IMPROVING SOIL AND NUTRIENT MANAGEMENT SYSTEMS FOR SUSTAINED PRODUCTIVITY AND ENVIRONMENTAL QUALITY
Location: Soil Plant Nutrient Research (SPNR)
Project Number: 5402-12130-008-00
Start Date: May 06, 2006
End Date: May 05, 2011
1. Elucidate management practices and techniques to improve soil properties whereby soil organic matter (SOM), biology and ecology, and rhizosphere processes are maintained or enhanced; movement of soil contaminants are minimized; and presence of soil borne pathogens and pests are minimized.
2. Develop sustainable irrigated crop, tillage, and nutrient management practices and tools that lead to improved water and nutrient use efficiencies (NUE) with sustainable crop yields and enhanced crop quality compared with conventional practices; and reduced NO3-N leaching potential.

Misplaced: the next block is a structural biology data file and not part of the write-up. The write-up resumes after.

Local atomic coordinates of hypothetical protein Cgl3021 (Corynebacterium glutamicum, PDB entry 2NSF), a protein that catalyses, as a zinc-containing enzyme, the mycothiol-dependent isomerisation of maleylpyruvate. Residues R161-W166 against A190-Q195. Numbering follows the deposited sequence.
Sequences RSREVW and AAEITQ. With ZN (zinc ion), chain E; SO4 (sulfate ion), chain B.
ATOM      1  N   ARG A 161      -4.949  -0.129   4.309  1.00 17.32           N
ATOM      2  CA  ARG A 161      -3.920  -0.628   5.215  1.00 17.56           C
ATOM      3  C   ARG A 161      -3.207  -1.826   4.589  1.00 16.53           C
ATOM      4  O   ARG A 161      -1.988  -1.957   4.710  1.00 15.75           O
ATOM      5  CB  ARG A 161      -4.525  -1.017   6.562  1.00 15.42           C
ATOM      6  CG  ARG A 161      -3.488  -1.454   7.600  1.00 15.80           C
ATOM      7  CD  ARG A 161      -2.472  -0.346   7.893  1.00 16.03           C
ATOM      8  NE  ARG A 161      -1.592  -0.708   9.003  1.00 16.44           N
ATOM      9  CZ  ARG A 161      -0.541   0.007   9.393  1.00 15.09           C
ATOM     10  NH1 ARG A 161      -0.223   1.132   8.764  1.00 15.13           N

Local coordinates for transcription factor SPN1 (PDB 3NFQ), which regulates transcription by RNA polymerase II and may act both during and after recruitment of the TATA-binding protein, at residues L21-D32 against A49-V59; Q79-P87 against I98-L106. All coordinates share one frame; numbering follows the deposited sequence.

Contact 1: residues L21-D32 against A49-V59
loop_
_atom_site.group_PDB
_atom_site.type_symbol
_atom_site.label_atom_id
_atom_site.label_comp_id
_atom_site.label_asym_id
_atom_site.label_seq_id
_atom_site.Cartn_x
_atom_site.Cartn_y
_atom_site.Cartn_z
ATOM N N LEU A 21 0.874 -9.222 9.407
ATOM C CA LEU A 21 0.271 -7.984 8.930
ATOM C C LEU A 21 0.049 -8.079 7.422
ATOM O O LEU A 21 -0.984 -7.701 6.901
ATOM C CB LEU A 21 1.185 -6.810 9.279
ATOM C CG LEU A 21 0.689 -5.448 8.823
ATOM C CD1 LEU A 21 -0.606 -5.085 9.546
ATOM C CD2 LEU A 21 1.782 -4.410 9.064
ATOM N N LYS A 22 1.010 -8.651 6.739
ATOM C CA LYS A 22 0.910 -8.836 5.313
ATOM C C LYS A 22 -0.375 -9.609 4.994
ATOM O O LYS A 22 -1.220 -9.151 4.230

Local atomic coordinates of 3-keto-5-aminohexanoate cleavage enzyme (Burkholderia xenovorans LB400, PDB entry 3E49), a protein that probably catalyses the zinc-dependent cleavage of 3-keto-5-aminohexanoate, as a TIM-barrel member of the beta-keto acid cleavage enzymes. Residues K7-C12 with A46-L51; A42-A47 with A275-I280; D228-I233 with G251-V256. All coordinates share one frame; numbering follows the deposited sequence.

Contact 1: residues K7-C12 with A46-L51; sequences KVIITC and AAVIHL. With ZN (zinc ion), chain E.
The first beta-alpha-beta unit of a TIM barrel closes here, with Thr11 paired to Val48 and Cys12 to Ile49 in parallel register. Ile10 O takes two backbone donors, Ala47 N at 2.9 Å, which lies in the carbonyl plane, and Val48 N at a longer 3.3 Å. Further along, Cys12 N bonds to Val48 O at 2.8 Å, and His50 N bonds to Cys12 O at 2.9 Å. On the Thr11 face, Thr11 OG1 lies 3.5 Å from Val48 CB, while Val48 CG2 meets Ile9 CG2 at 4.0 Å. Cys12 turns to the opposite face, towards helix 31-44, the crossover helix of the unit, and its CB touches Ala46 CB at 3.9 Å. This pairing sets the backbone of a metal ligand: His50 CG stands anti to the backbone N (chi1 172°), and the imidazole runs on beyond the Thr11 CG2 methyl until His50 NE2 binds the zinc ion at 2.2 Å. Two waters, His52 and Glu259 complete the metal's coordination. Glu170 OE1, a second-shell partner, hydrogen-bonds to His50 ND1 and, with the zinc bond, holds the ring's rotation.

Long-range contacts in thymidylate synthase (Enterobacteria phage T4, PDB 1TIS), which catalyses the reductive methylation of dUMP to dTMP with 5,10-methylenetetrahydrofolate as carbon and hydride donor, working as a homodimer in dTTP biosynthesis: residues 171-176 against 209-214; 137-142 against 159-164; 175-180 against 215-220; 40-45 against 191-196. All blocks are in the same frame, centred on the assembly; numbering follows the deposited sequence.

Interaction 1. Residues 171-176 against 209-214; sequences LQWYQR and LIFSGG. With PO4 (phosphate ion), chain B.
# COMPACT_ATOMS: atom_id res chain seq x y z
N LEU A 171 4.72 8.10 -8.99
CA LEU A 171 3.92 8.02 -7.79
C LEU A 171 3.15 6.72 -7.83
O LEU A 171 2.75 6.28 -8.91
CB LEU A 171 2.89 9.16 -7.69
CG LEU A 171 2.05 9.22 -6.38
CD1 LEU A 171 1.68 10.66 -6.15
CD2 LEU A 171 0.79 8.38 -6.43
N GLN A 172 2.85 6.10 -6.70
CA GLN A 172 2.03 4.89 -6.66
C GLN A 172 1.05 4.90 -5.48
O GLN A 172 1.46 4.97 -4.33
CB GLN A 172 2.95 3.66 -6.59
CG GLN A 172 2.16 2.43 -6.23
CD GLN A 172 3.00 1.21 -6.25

3.(REVISED, 05-2007). Develop sustainable soil management strategies for crop production (including crops for conversion to biofuel) and to maintain and increase soil organic carbon sequestration (SOC), reduce fossil energy use, and reduce/mitigate greenhouse gas (GHG) emissions from agricultural production systems.
Laboratory, greenhouse, and micro/small-plot, and field studies are conducted in various locations with various cooperators. Stable C and N isotope technology is used to understand basic soil and biological processes. Agronomic and horticultural crops are used, depending on study objectives. Water management includes sprinkler and furrow irrigation. Nutrient management (especially N) techniques include models, GIS, remote sensing, yield monitoring, and quick field tests to increase nutrient use efficiency (NUE). Low/no-till are incorporated into soil and crop rotation management practices. Bioremediation studies are conducted on methods to remove excess contaminant using innocuous C sources. Evaluations are made of practices to enhance microbial mediation, protect the environment, and remediate contaminated soil and groundwater. Plant-microbe interactions will be studied in the field and laboratory using advanced technologies to reduce the effects of pests on crop yield. The applicability of models and decision tools to provide real-time, on-farm management approaches will be evaluated.